Would you pay $1.73 per year?

[Update from earlier post thanks to insightful comment]

The government has decided that it is not worthwhile to vaccinate all 12 year old girls against cervical cancer (click here). Tony Abbott has decided that that is enough for him and he wont be paying for his daughters to be vaccinated. The reason given was some uncertainty over the effectiveness of the vaccine and whether a booster would be needed. However, other countries are hopping in so the Australian decision is strange.

I have blogged on this before (click here) but the way to think about the cost is not in terms of how much we are spending per life saved ($126K on the latest figures) but instead how much each of us would spend to know that our daughters would be protected from this type of cancer. That turns out to be $1.73 per year. [FYI: I take the $625m in the news report for the costs of this over the first four years and divide it by 18 (for the 4 cohorts of 12 year olds and single cohorts of 13-26 year olds) and divide through by 20m.]

So what Tony Abbott is saying is he would not be willing to pay $1.73 per year for this treatment. And he thinks the current news report makes him look like “a cruel, callow, callous, heartless bastard”!

11 thoughts on “Would you pay $1.73 per year?”

  1. The $650M is actually to vaccinate 12-26 year-olds. So, you should divide by 18, not 8. So, it’s $1.73 per cohort per Australian.

    As I commented last time (and Gillard says in the article), the issue isn’t the cervical cancer vaccine’s efficacy on its own, but rather its efficacy in comparison to. current preventative methods (e.g. pap smears and condom use.) The economic argument is much stronger if the vaccine removes the need for pap smears and much weaker if it doesn’t.

    As for the ‘peace of mind’ argument, the issue is whether current approaches already give sufficient peace of mind. (Maybe Abbott is confident that his daughters will use condoms! Although those particular daughters have good cause to think that pregnancies are more likely to come from condom use than withdrawal.)

    But, anyway, I don’t think the behaviour of other countries is sufficient grounds to declare the PBAC decision strange. Big Pharma plus women’s health is a powerful lobbying combination, but not one that has a monopoly on making the right judgment calls about subsidising a new vaccine.


  2. Josh (not Joshua), Wikipedia’s take on Winer’s study is a little harsh. I think “at best” is pretty unfair when the drop in HPV transmission is of the order of 60% for the experimental group compared to the control and 100% for ‘lesions’ (which are what become cancerous.) The obvious downside of condoms is failure to use them or use them properly. To an extent, the case for the cancer vaccine is built on its once-off nature; pap smears and condoms require repeated sound decision-making (and not just by women: there’s women’s partners and the lab drones who process pap smears to think about too.)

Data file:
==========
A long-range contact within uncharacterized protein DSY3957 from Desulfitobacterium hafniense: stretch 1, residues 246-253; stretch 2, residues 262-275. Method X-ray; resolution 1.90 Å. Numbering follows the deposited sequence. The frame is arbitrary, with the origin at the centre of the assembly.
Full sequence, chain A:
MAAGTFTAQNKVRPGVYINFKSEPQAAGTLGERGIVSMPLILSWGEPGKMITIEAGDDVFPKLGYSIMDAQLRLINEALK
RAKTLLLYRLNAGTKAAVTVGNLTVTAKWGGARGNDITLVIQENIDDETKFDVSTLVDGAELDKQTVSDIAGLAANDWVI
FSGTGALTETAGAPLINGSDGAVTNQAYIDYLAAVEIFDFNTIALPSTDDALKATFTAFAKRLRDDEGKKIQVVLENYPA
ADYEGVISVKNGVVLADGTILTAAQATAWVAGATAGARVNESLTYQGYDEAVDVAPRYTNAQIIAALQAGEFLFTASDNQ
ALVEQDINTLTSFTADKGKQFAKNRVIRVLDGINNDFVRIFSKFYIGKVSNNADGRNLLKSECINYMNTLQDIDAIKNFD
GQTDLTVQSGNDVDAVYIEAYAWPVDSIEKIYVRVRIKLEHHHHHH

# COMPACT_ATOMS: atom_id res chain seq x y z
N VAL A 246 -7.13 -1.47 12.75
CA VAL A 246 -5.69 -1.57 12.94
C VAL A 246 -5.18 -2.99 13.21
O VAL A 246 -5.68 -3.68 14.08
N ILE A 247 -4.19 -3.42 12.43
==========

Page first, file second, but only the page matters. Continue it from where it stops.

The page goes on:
As Joshua observed, the cervical cancer vaccine may not always work either. That’s why I keep raising the question of whether the vaccine will replace or supplement pap smears as a method of stopping cervical cancer deaths. Of course, pap smears don’t prevent HPV or cancer. Rather, they are an essential first step in preventing deaths if the vaccine or other HPV transmission preventative methods fail. Joshua earlier wrote that 260 Australians die every year of cervical cancer. But if all or nearly all of those were people who didn’t get regular pap smears, then maybe that’s where we should focus if we want ‘peace of mind’ (albeit probably not value for money, given that the current regime for pap smears must be pretty damned costly.)


  3. Tony Abbott no doubt thinks his daughters will not need condoms: abstinence except for deliberate attempts at procreation. And, what’s right for Abbott’s daughters (because, you know, they will surely follow dad’s policy), must right for all Australian girls.


  4. I don’t undersand. If everyone would be willing to pay to get their own daughters vaccinated, what is the case for the government subsidising it? That means we have to bear the deadweight loss of taxes needed to finance the mass vaccinastion. Its far cheaper for society just to pay directly for our own daughters. still, if you want to help me out Joshua, thanks a lot.

    Also it seems clear that the Government is trying to get the price down.


  5. Because you have to pay $400 a dose if it is not subsidised, you know like all other drugs that aren’t subsidised. We subsidise it because this allows the government to do a deal with the pharmco on a volume basis; reducing the cost considerably.


  6. Okay, I see now. But why then are you criticising them for their negotiating tactics which are trying to do exactly that?


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